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Australia’s professional services sector is being used to launder money. It’s time for tougher laws

  • Written by Jamie Ferrill, Senior Lecturer in Financial Crime Studies, Charles Sturt University
Australia’s professional services sector is being used to launder money. It’s time for tougher laws

Australia’s stable political and legal systems – and relatively resilient economy – make it an attractive place to do business.

But they also make it an alluring place for criminals to launder ill-gotten gains, heightened by the fact our anti-money laundering regulations are not up to par.

In a joint address[1] to the National Press Club on Tuesday, Attorney-General Mark Dreyfus and Australian Transaction Reports and Analysis Centre (AUSTRAC) chief executive Brendan Thomas jointly announced the release of two new national risk assessments on money laundering[2] and terrorism financing[3] in Australia.

This followed the closure of a second round of consultation[4] on anti-money laundering and counterterrorism financing reforms last month.

Dreyfus and Thomas painted a bleak picture of a country not only fraught with vulnerabilities to criminal activity and money laundering, but also lacking adequate controls to curb them.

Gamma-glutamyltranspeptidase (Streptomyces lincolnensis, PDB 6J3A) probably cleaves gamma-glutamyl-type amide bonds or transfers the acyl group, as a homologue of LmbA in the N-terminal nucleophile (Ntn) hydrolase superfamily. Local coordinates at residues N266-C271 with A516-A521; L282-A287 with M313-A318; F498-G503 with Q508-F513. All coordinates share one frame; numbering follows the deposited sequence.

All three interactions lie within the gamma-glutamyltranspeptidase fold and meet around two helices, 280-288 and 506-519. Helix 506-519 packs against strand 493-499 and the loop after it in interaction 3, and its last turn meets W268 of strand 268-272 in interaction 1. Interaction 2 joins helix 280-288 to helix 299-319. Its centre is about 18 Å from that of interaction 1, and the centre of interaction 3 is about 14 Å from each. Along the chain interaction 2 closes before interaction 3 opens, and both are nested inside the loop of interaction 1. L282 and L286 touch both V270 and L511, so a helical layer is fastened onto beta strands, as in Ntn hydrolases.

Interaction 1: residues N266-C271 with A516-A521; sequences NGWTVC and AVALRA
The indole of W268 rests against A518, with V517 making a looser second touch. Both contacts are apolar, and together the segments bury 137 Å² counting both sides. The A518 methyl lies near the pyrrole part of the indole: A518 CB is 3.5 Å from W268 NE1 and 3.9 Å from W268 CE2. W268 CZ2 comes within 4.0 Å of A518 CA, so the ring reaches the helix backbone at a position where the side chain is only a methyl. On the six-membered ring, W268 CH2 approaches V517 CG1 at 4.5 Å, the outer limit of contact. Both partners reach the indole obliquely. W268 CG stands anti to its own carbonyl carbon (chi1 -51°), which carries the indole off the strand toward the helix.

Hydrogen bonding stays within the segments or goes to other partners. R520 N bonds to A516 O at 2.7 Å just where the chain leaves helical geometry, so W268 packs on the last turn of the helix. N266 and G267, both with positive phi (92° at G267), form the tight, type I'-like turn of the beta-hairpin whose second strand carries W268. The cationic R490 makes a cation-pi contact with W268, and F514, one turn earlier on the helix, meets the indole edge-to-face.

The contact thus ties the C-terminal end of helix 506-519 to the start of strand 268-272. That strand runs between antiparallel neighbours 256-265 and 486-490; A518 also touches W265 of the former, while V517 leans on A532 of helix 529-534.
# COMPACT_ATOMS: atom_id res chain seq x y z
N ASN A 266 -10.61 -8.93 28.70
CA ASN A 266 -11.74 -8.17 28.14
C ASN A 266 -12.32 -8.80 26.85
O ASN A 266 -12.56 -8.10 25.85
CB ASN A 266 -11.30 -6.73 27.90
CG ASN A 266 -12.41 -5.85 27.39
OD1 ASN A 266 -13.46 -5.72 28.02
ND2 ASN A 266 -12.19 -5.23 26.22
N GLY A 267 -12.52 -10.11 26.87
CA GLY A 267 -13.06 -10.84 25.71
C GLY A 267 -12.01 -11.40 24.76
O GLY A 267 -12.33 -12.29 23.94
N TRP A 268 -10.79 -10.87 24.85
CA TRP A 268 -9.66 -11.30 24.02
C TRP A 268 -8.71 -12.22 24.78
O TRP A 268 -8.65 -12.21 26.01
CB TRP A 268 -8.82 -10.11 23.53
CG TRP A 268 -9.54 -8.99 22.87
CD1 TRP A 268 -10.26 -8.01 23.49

What is money laundering?

Money laundering is the process of cleaning “dirty” money.

Dirty money typically refers to the proceeds of crime, which could include drug trafficking, tax fraud, corruption and bribery, or scams.

Money generated through crime typically can’t just be spent by the criminals involved. Simply depositing it in a bank would set off all kinds of alarms.

Criminals need to make it harder for authorities to trace it back to them, so they use a range of methods to launder it. Put simply, they attempt to make it seem like legitimate income.

This could be by buying real estate, funnelling funds through shell companies, depositing small amounts into various bank accounts, or gambling with it at casinos.

Attorney-General Mark Dreyfus speaking at the National Press Club in Canberra
Attorney-General Mark Dreyfus speaking at the National Press Club in Canberra on Tuesday. Mick Tsikas/AAP[5]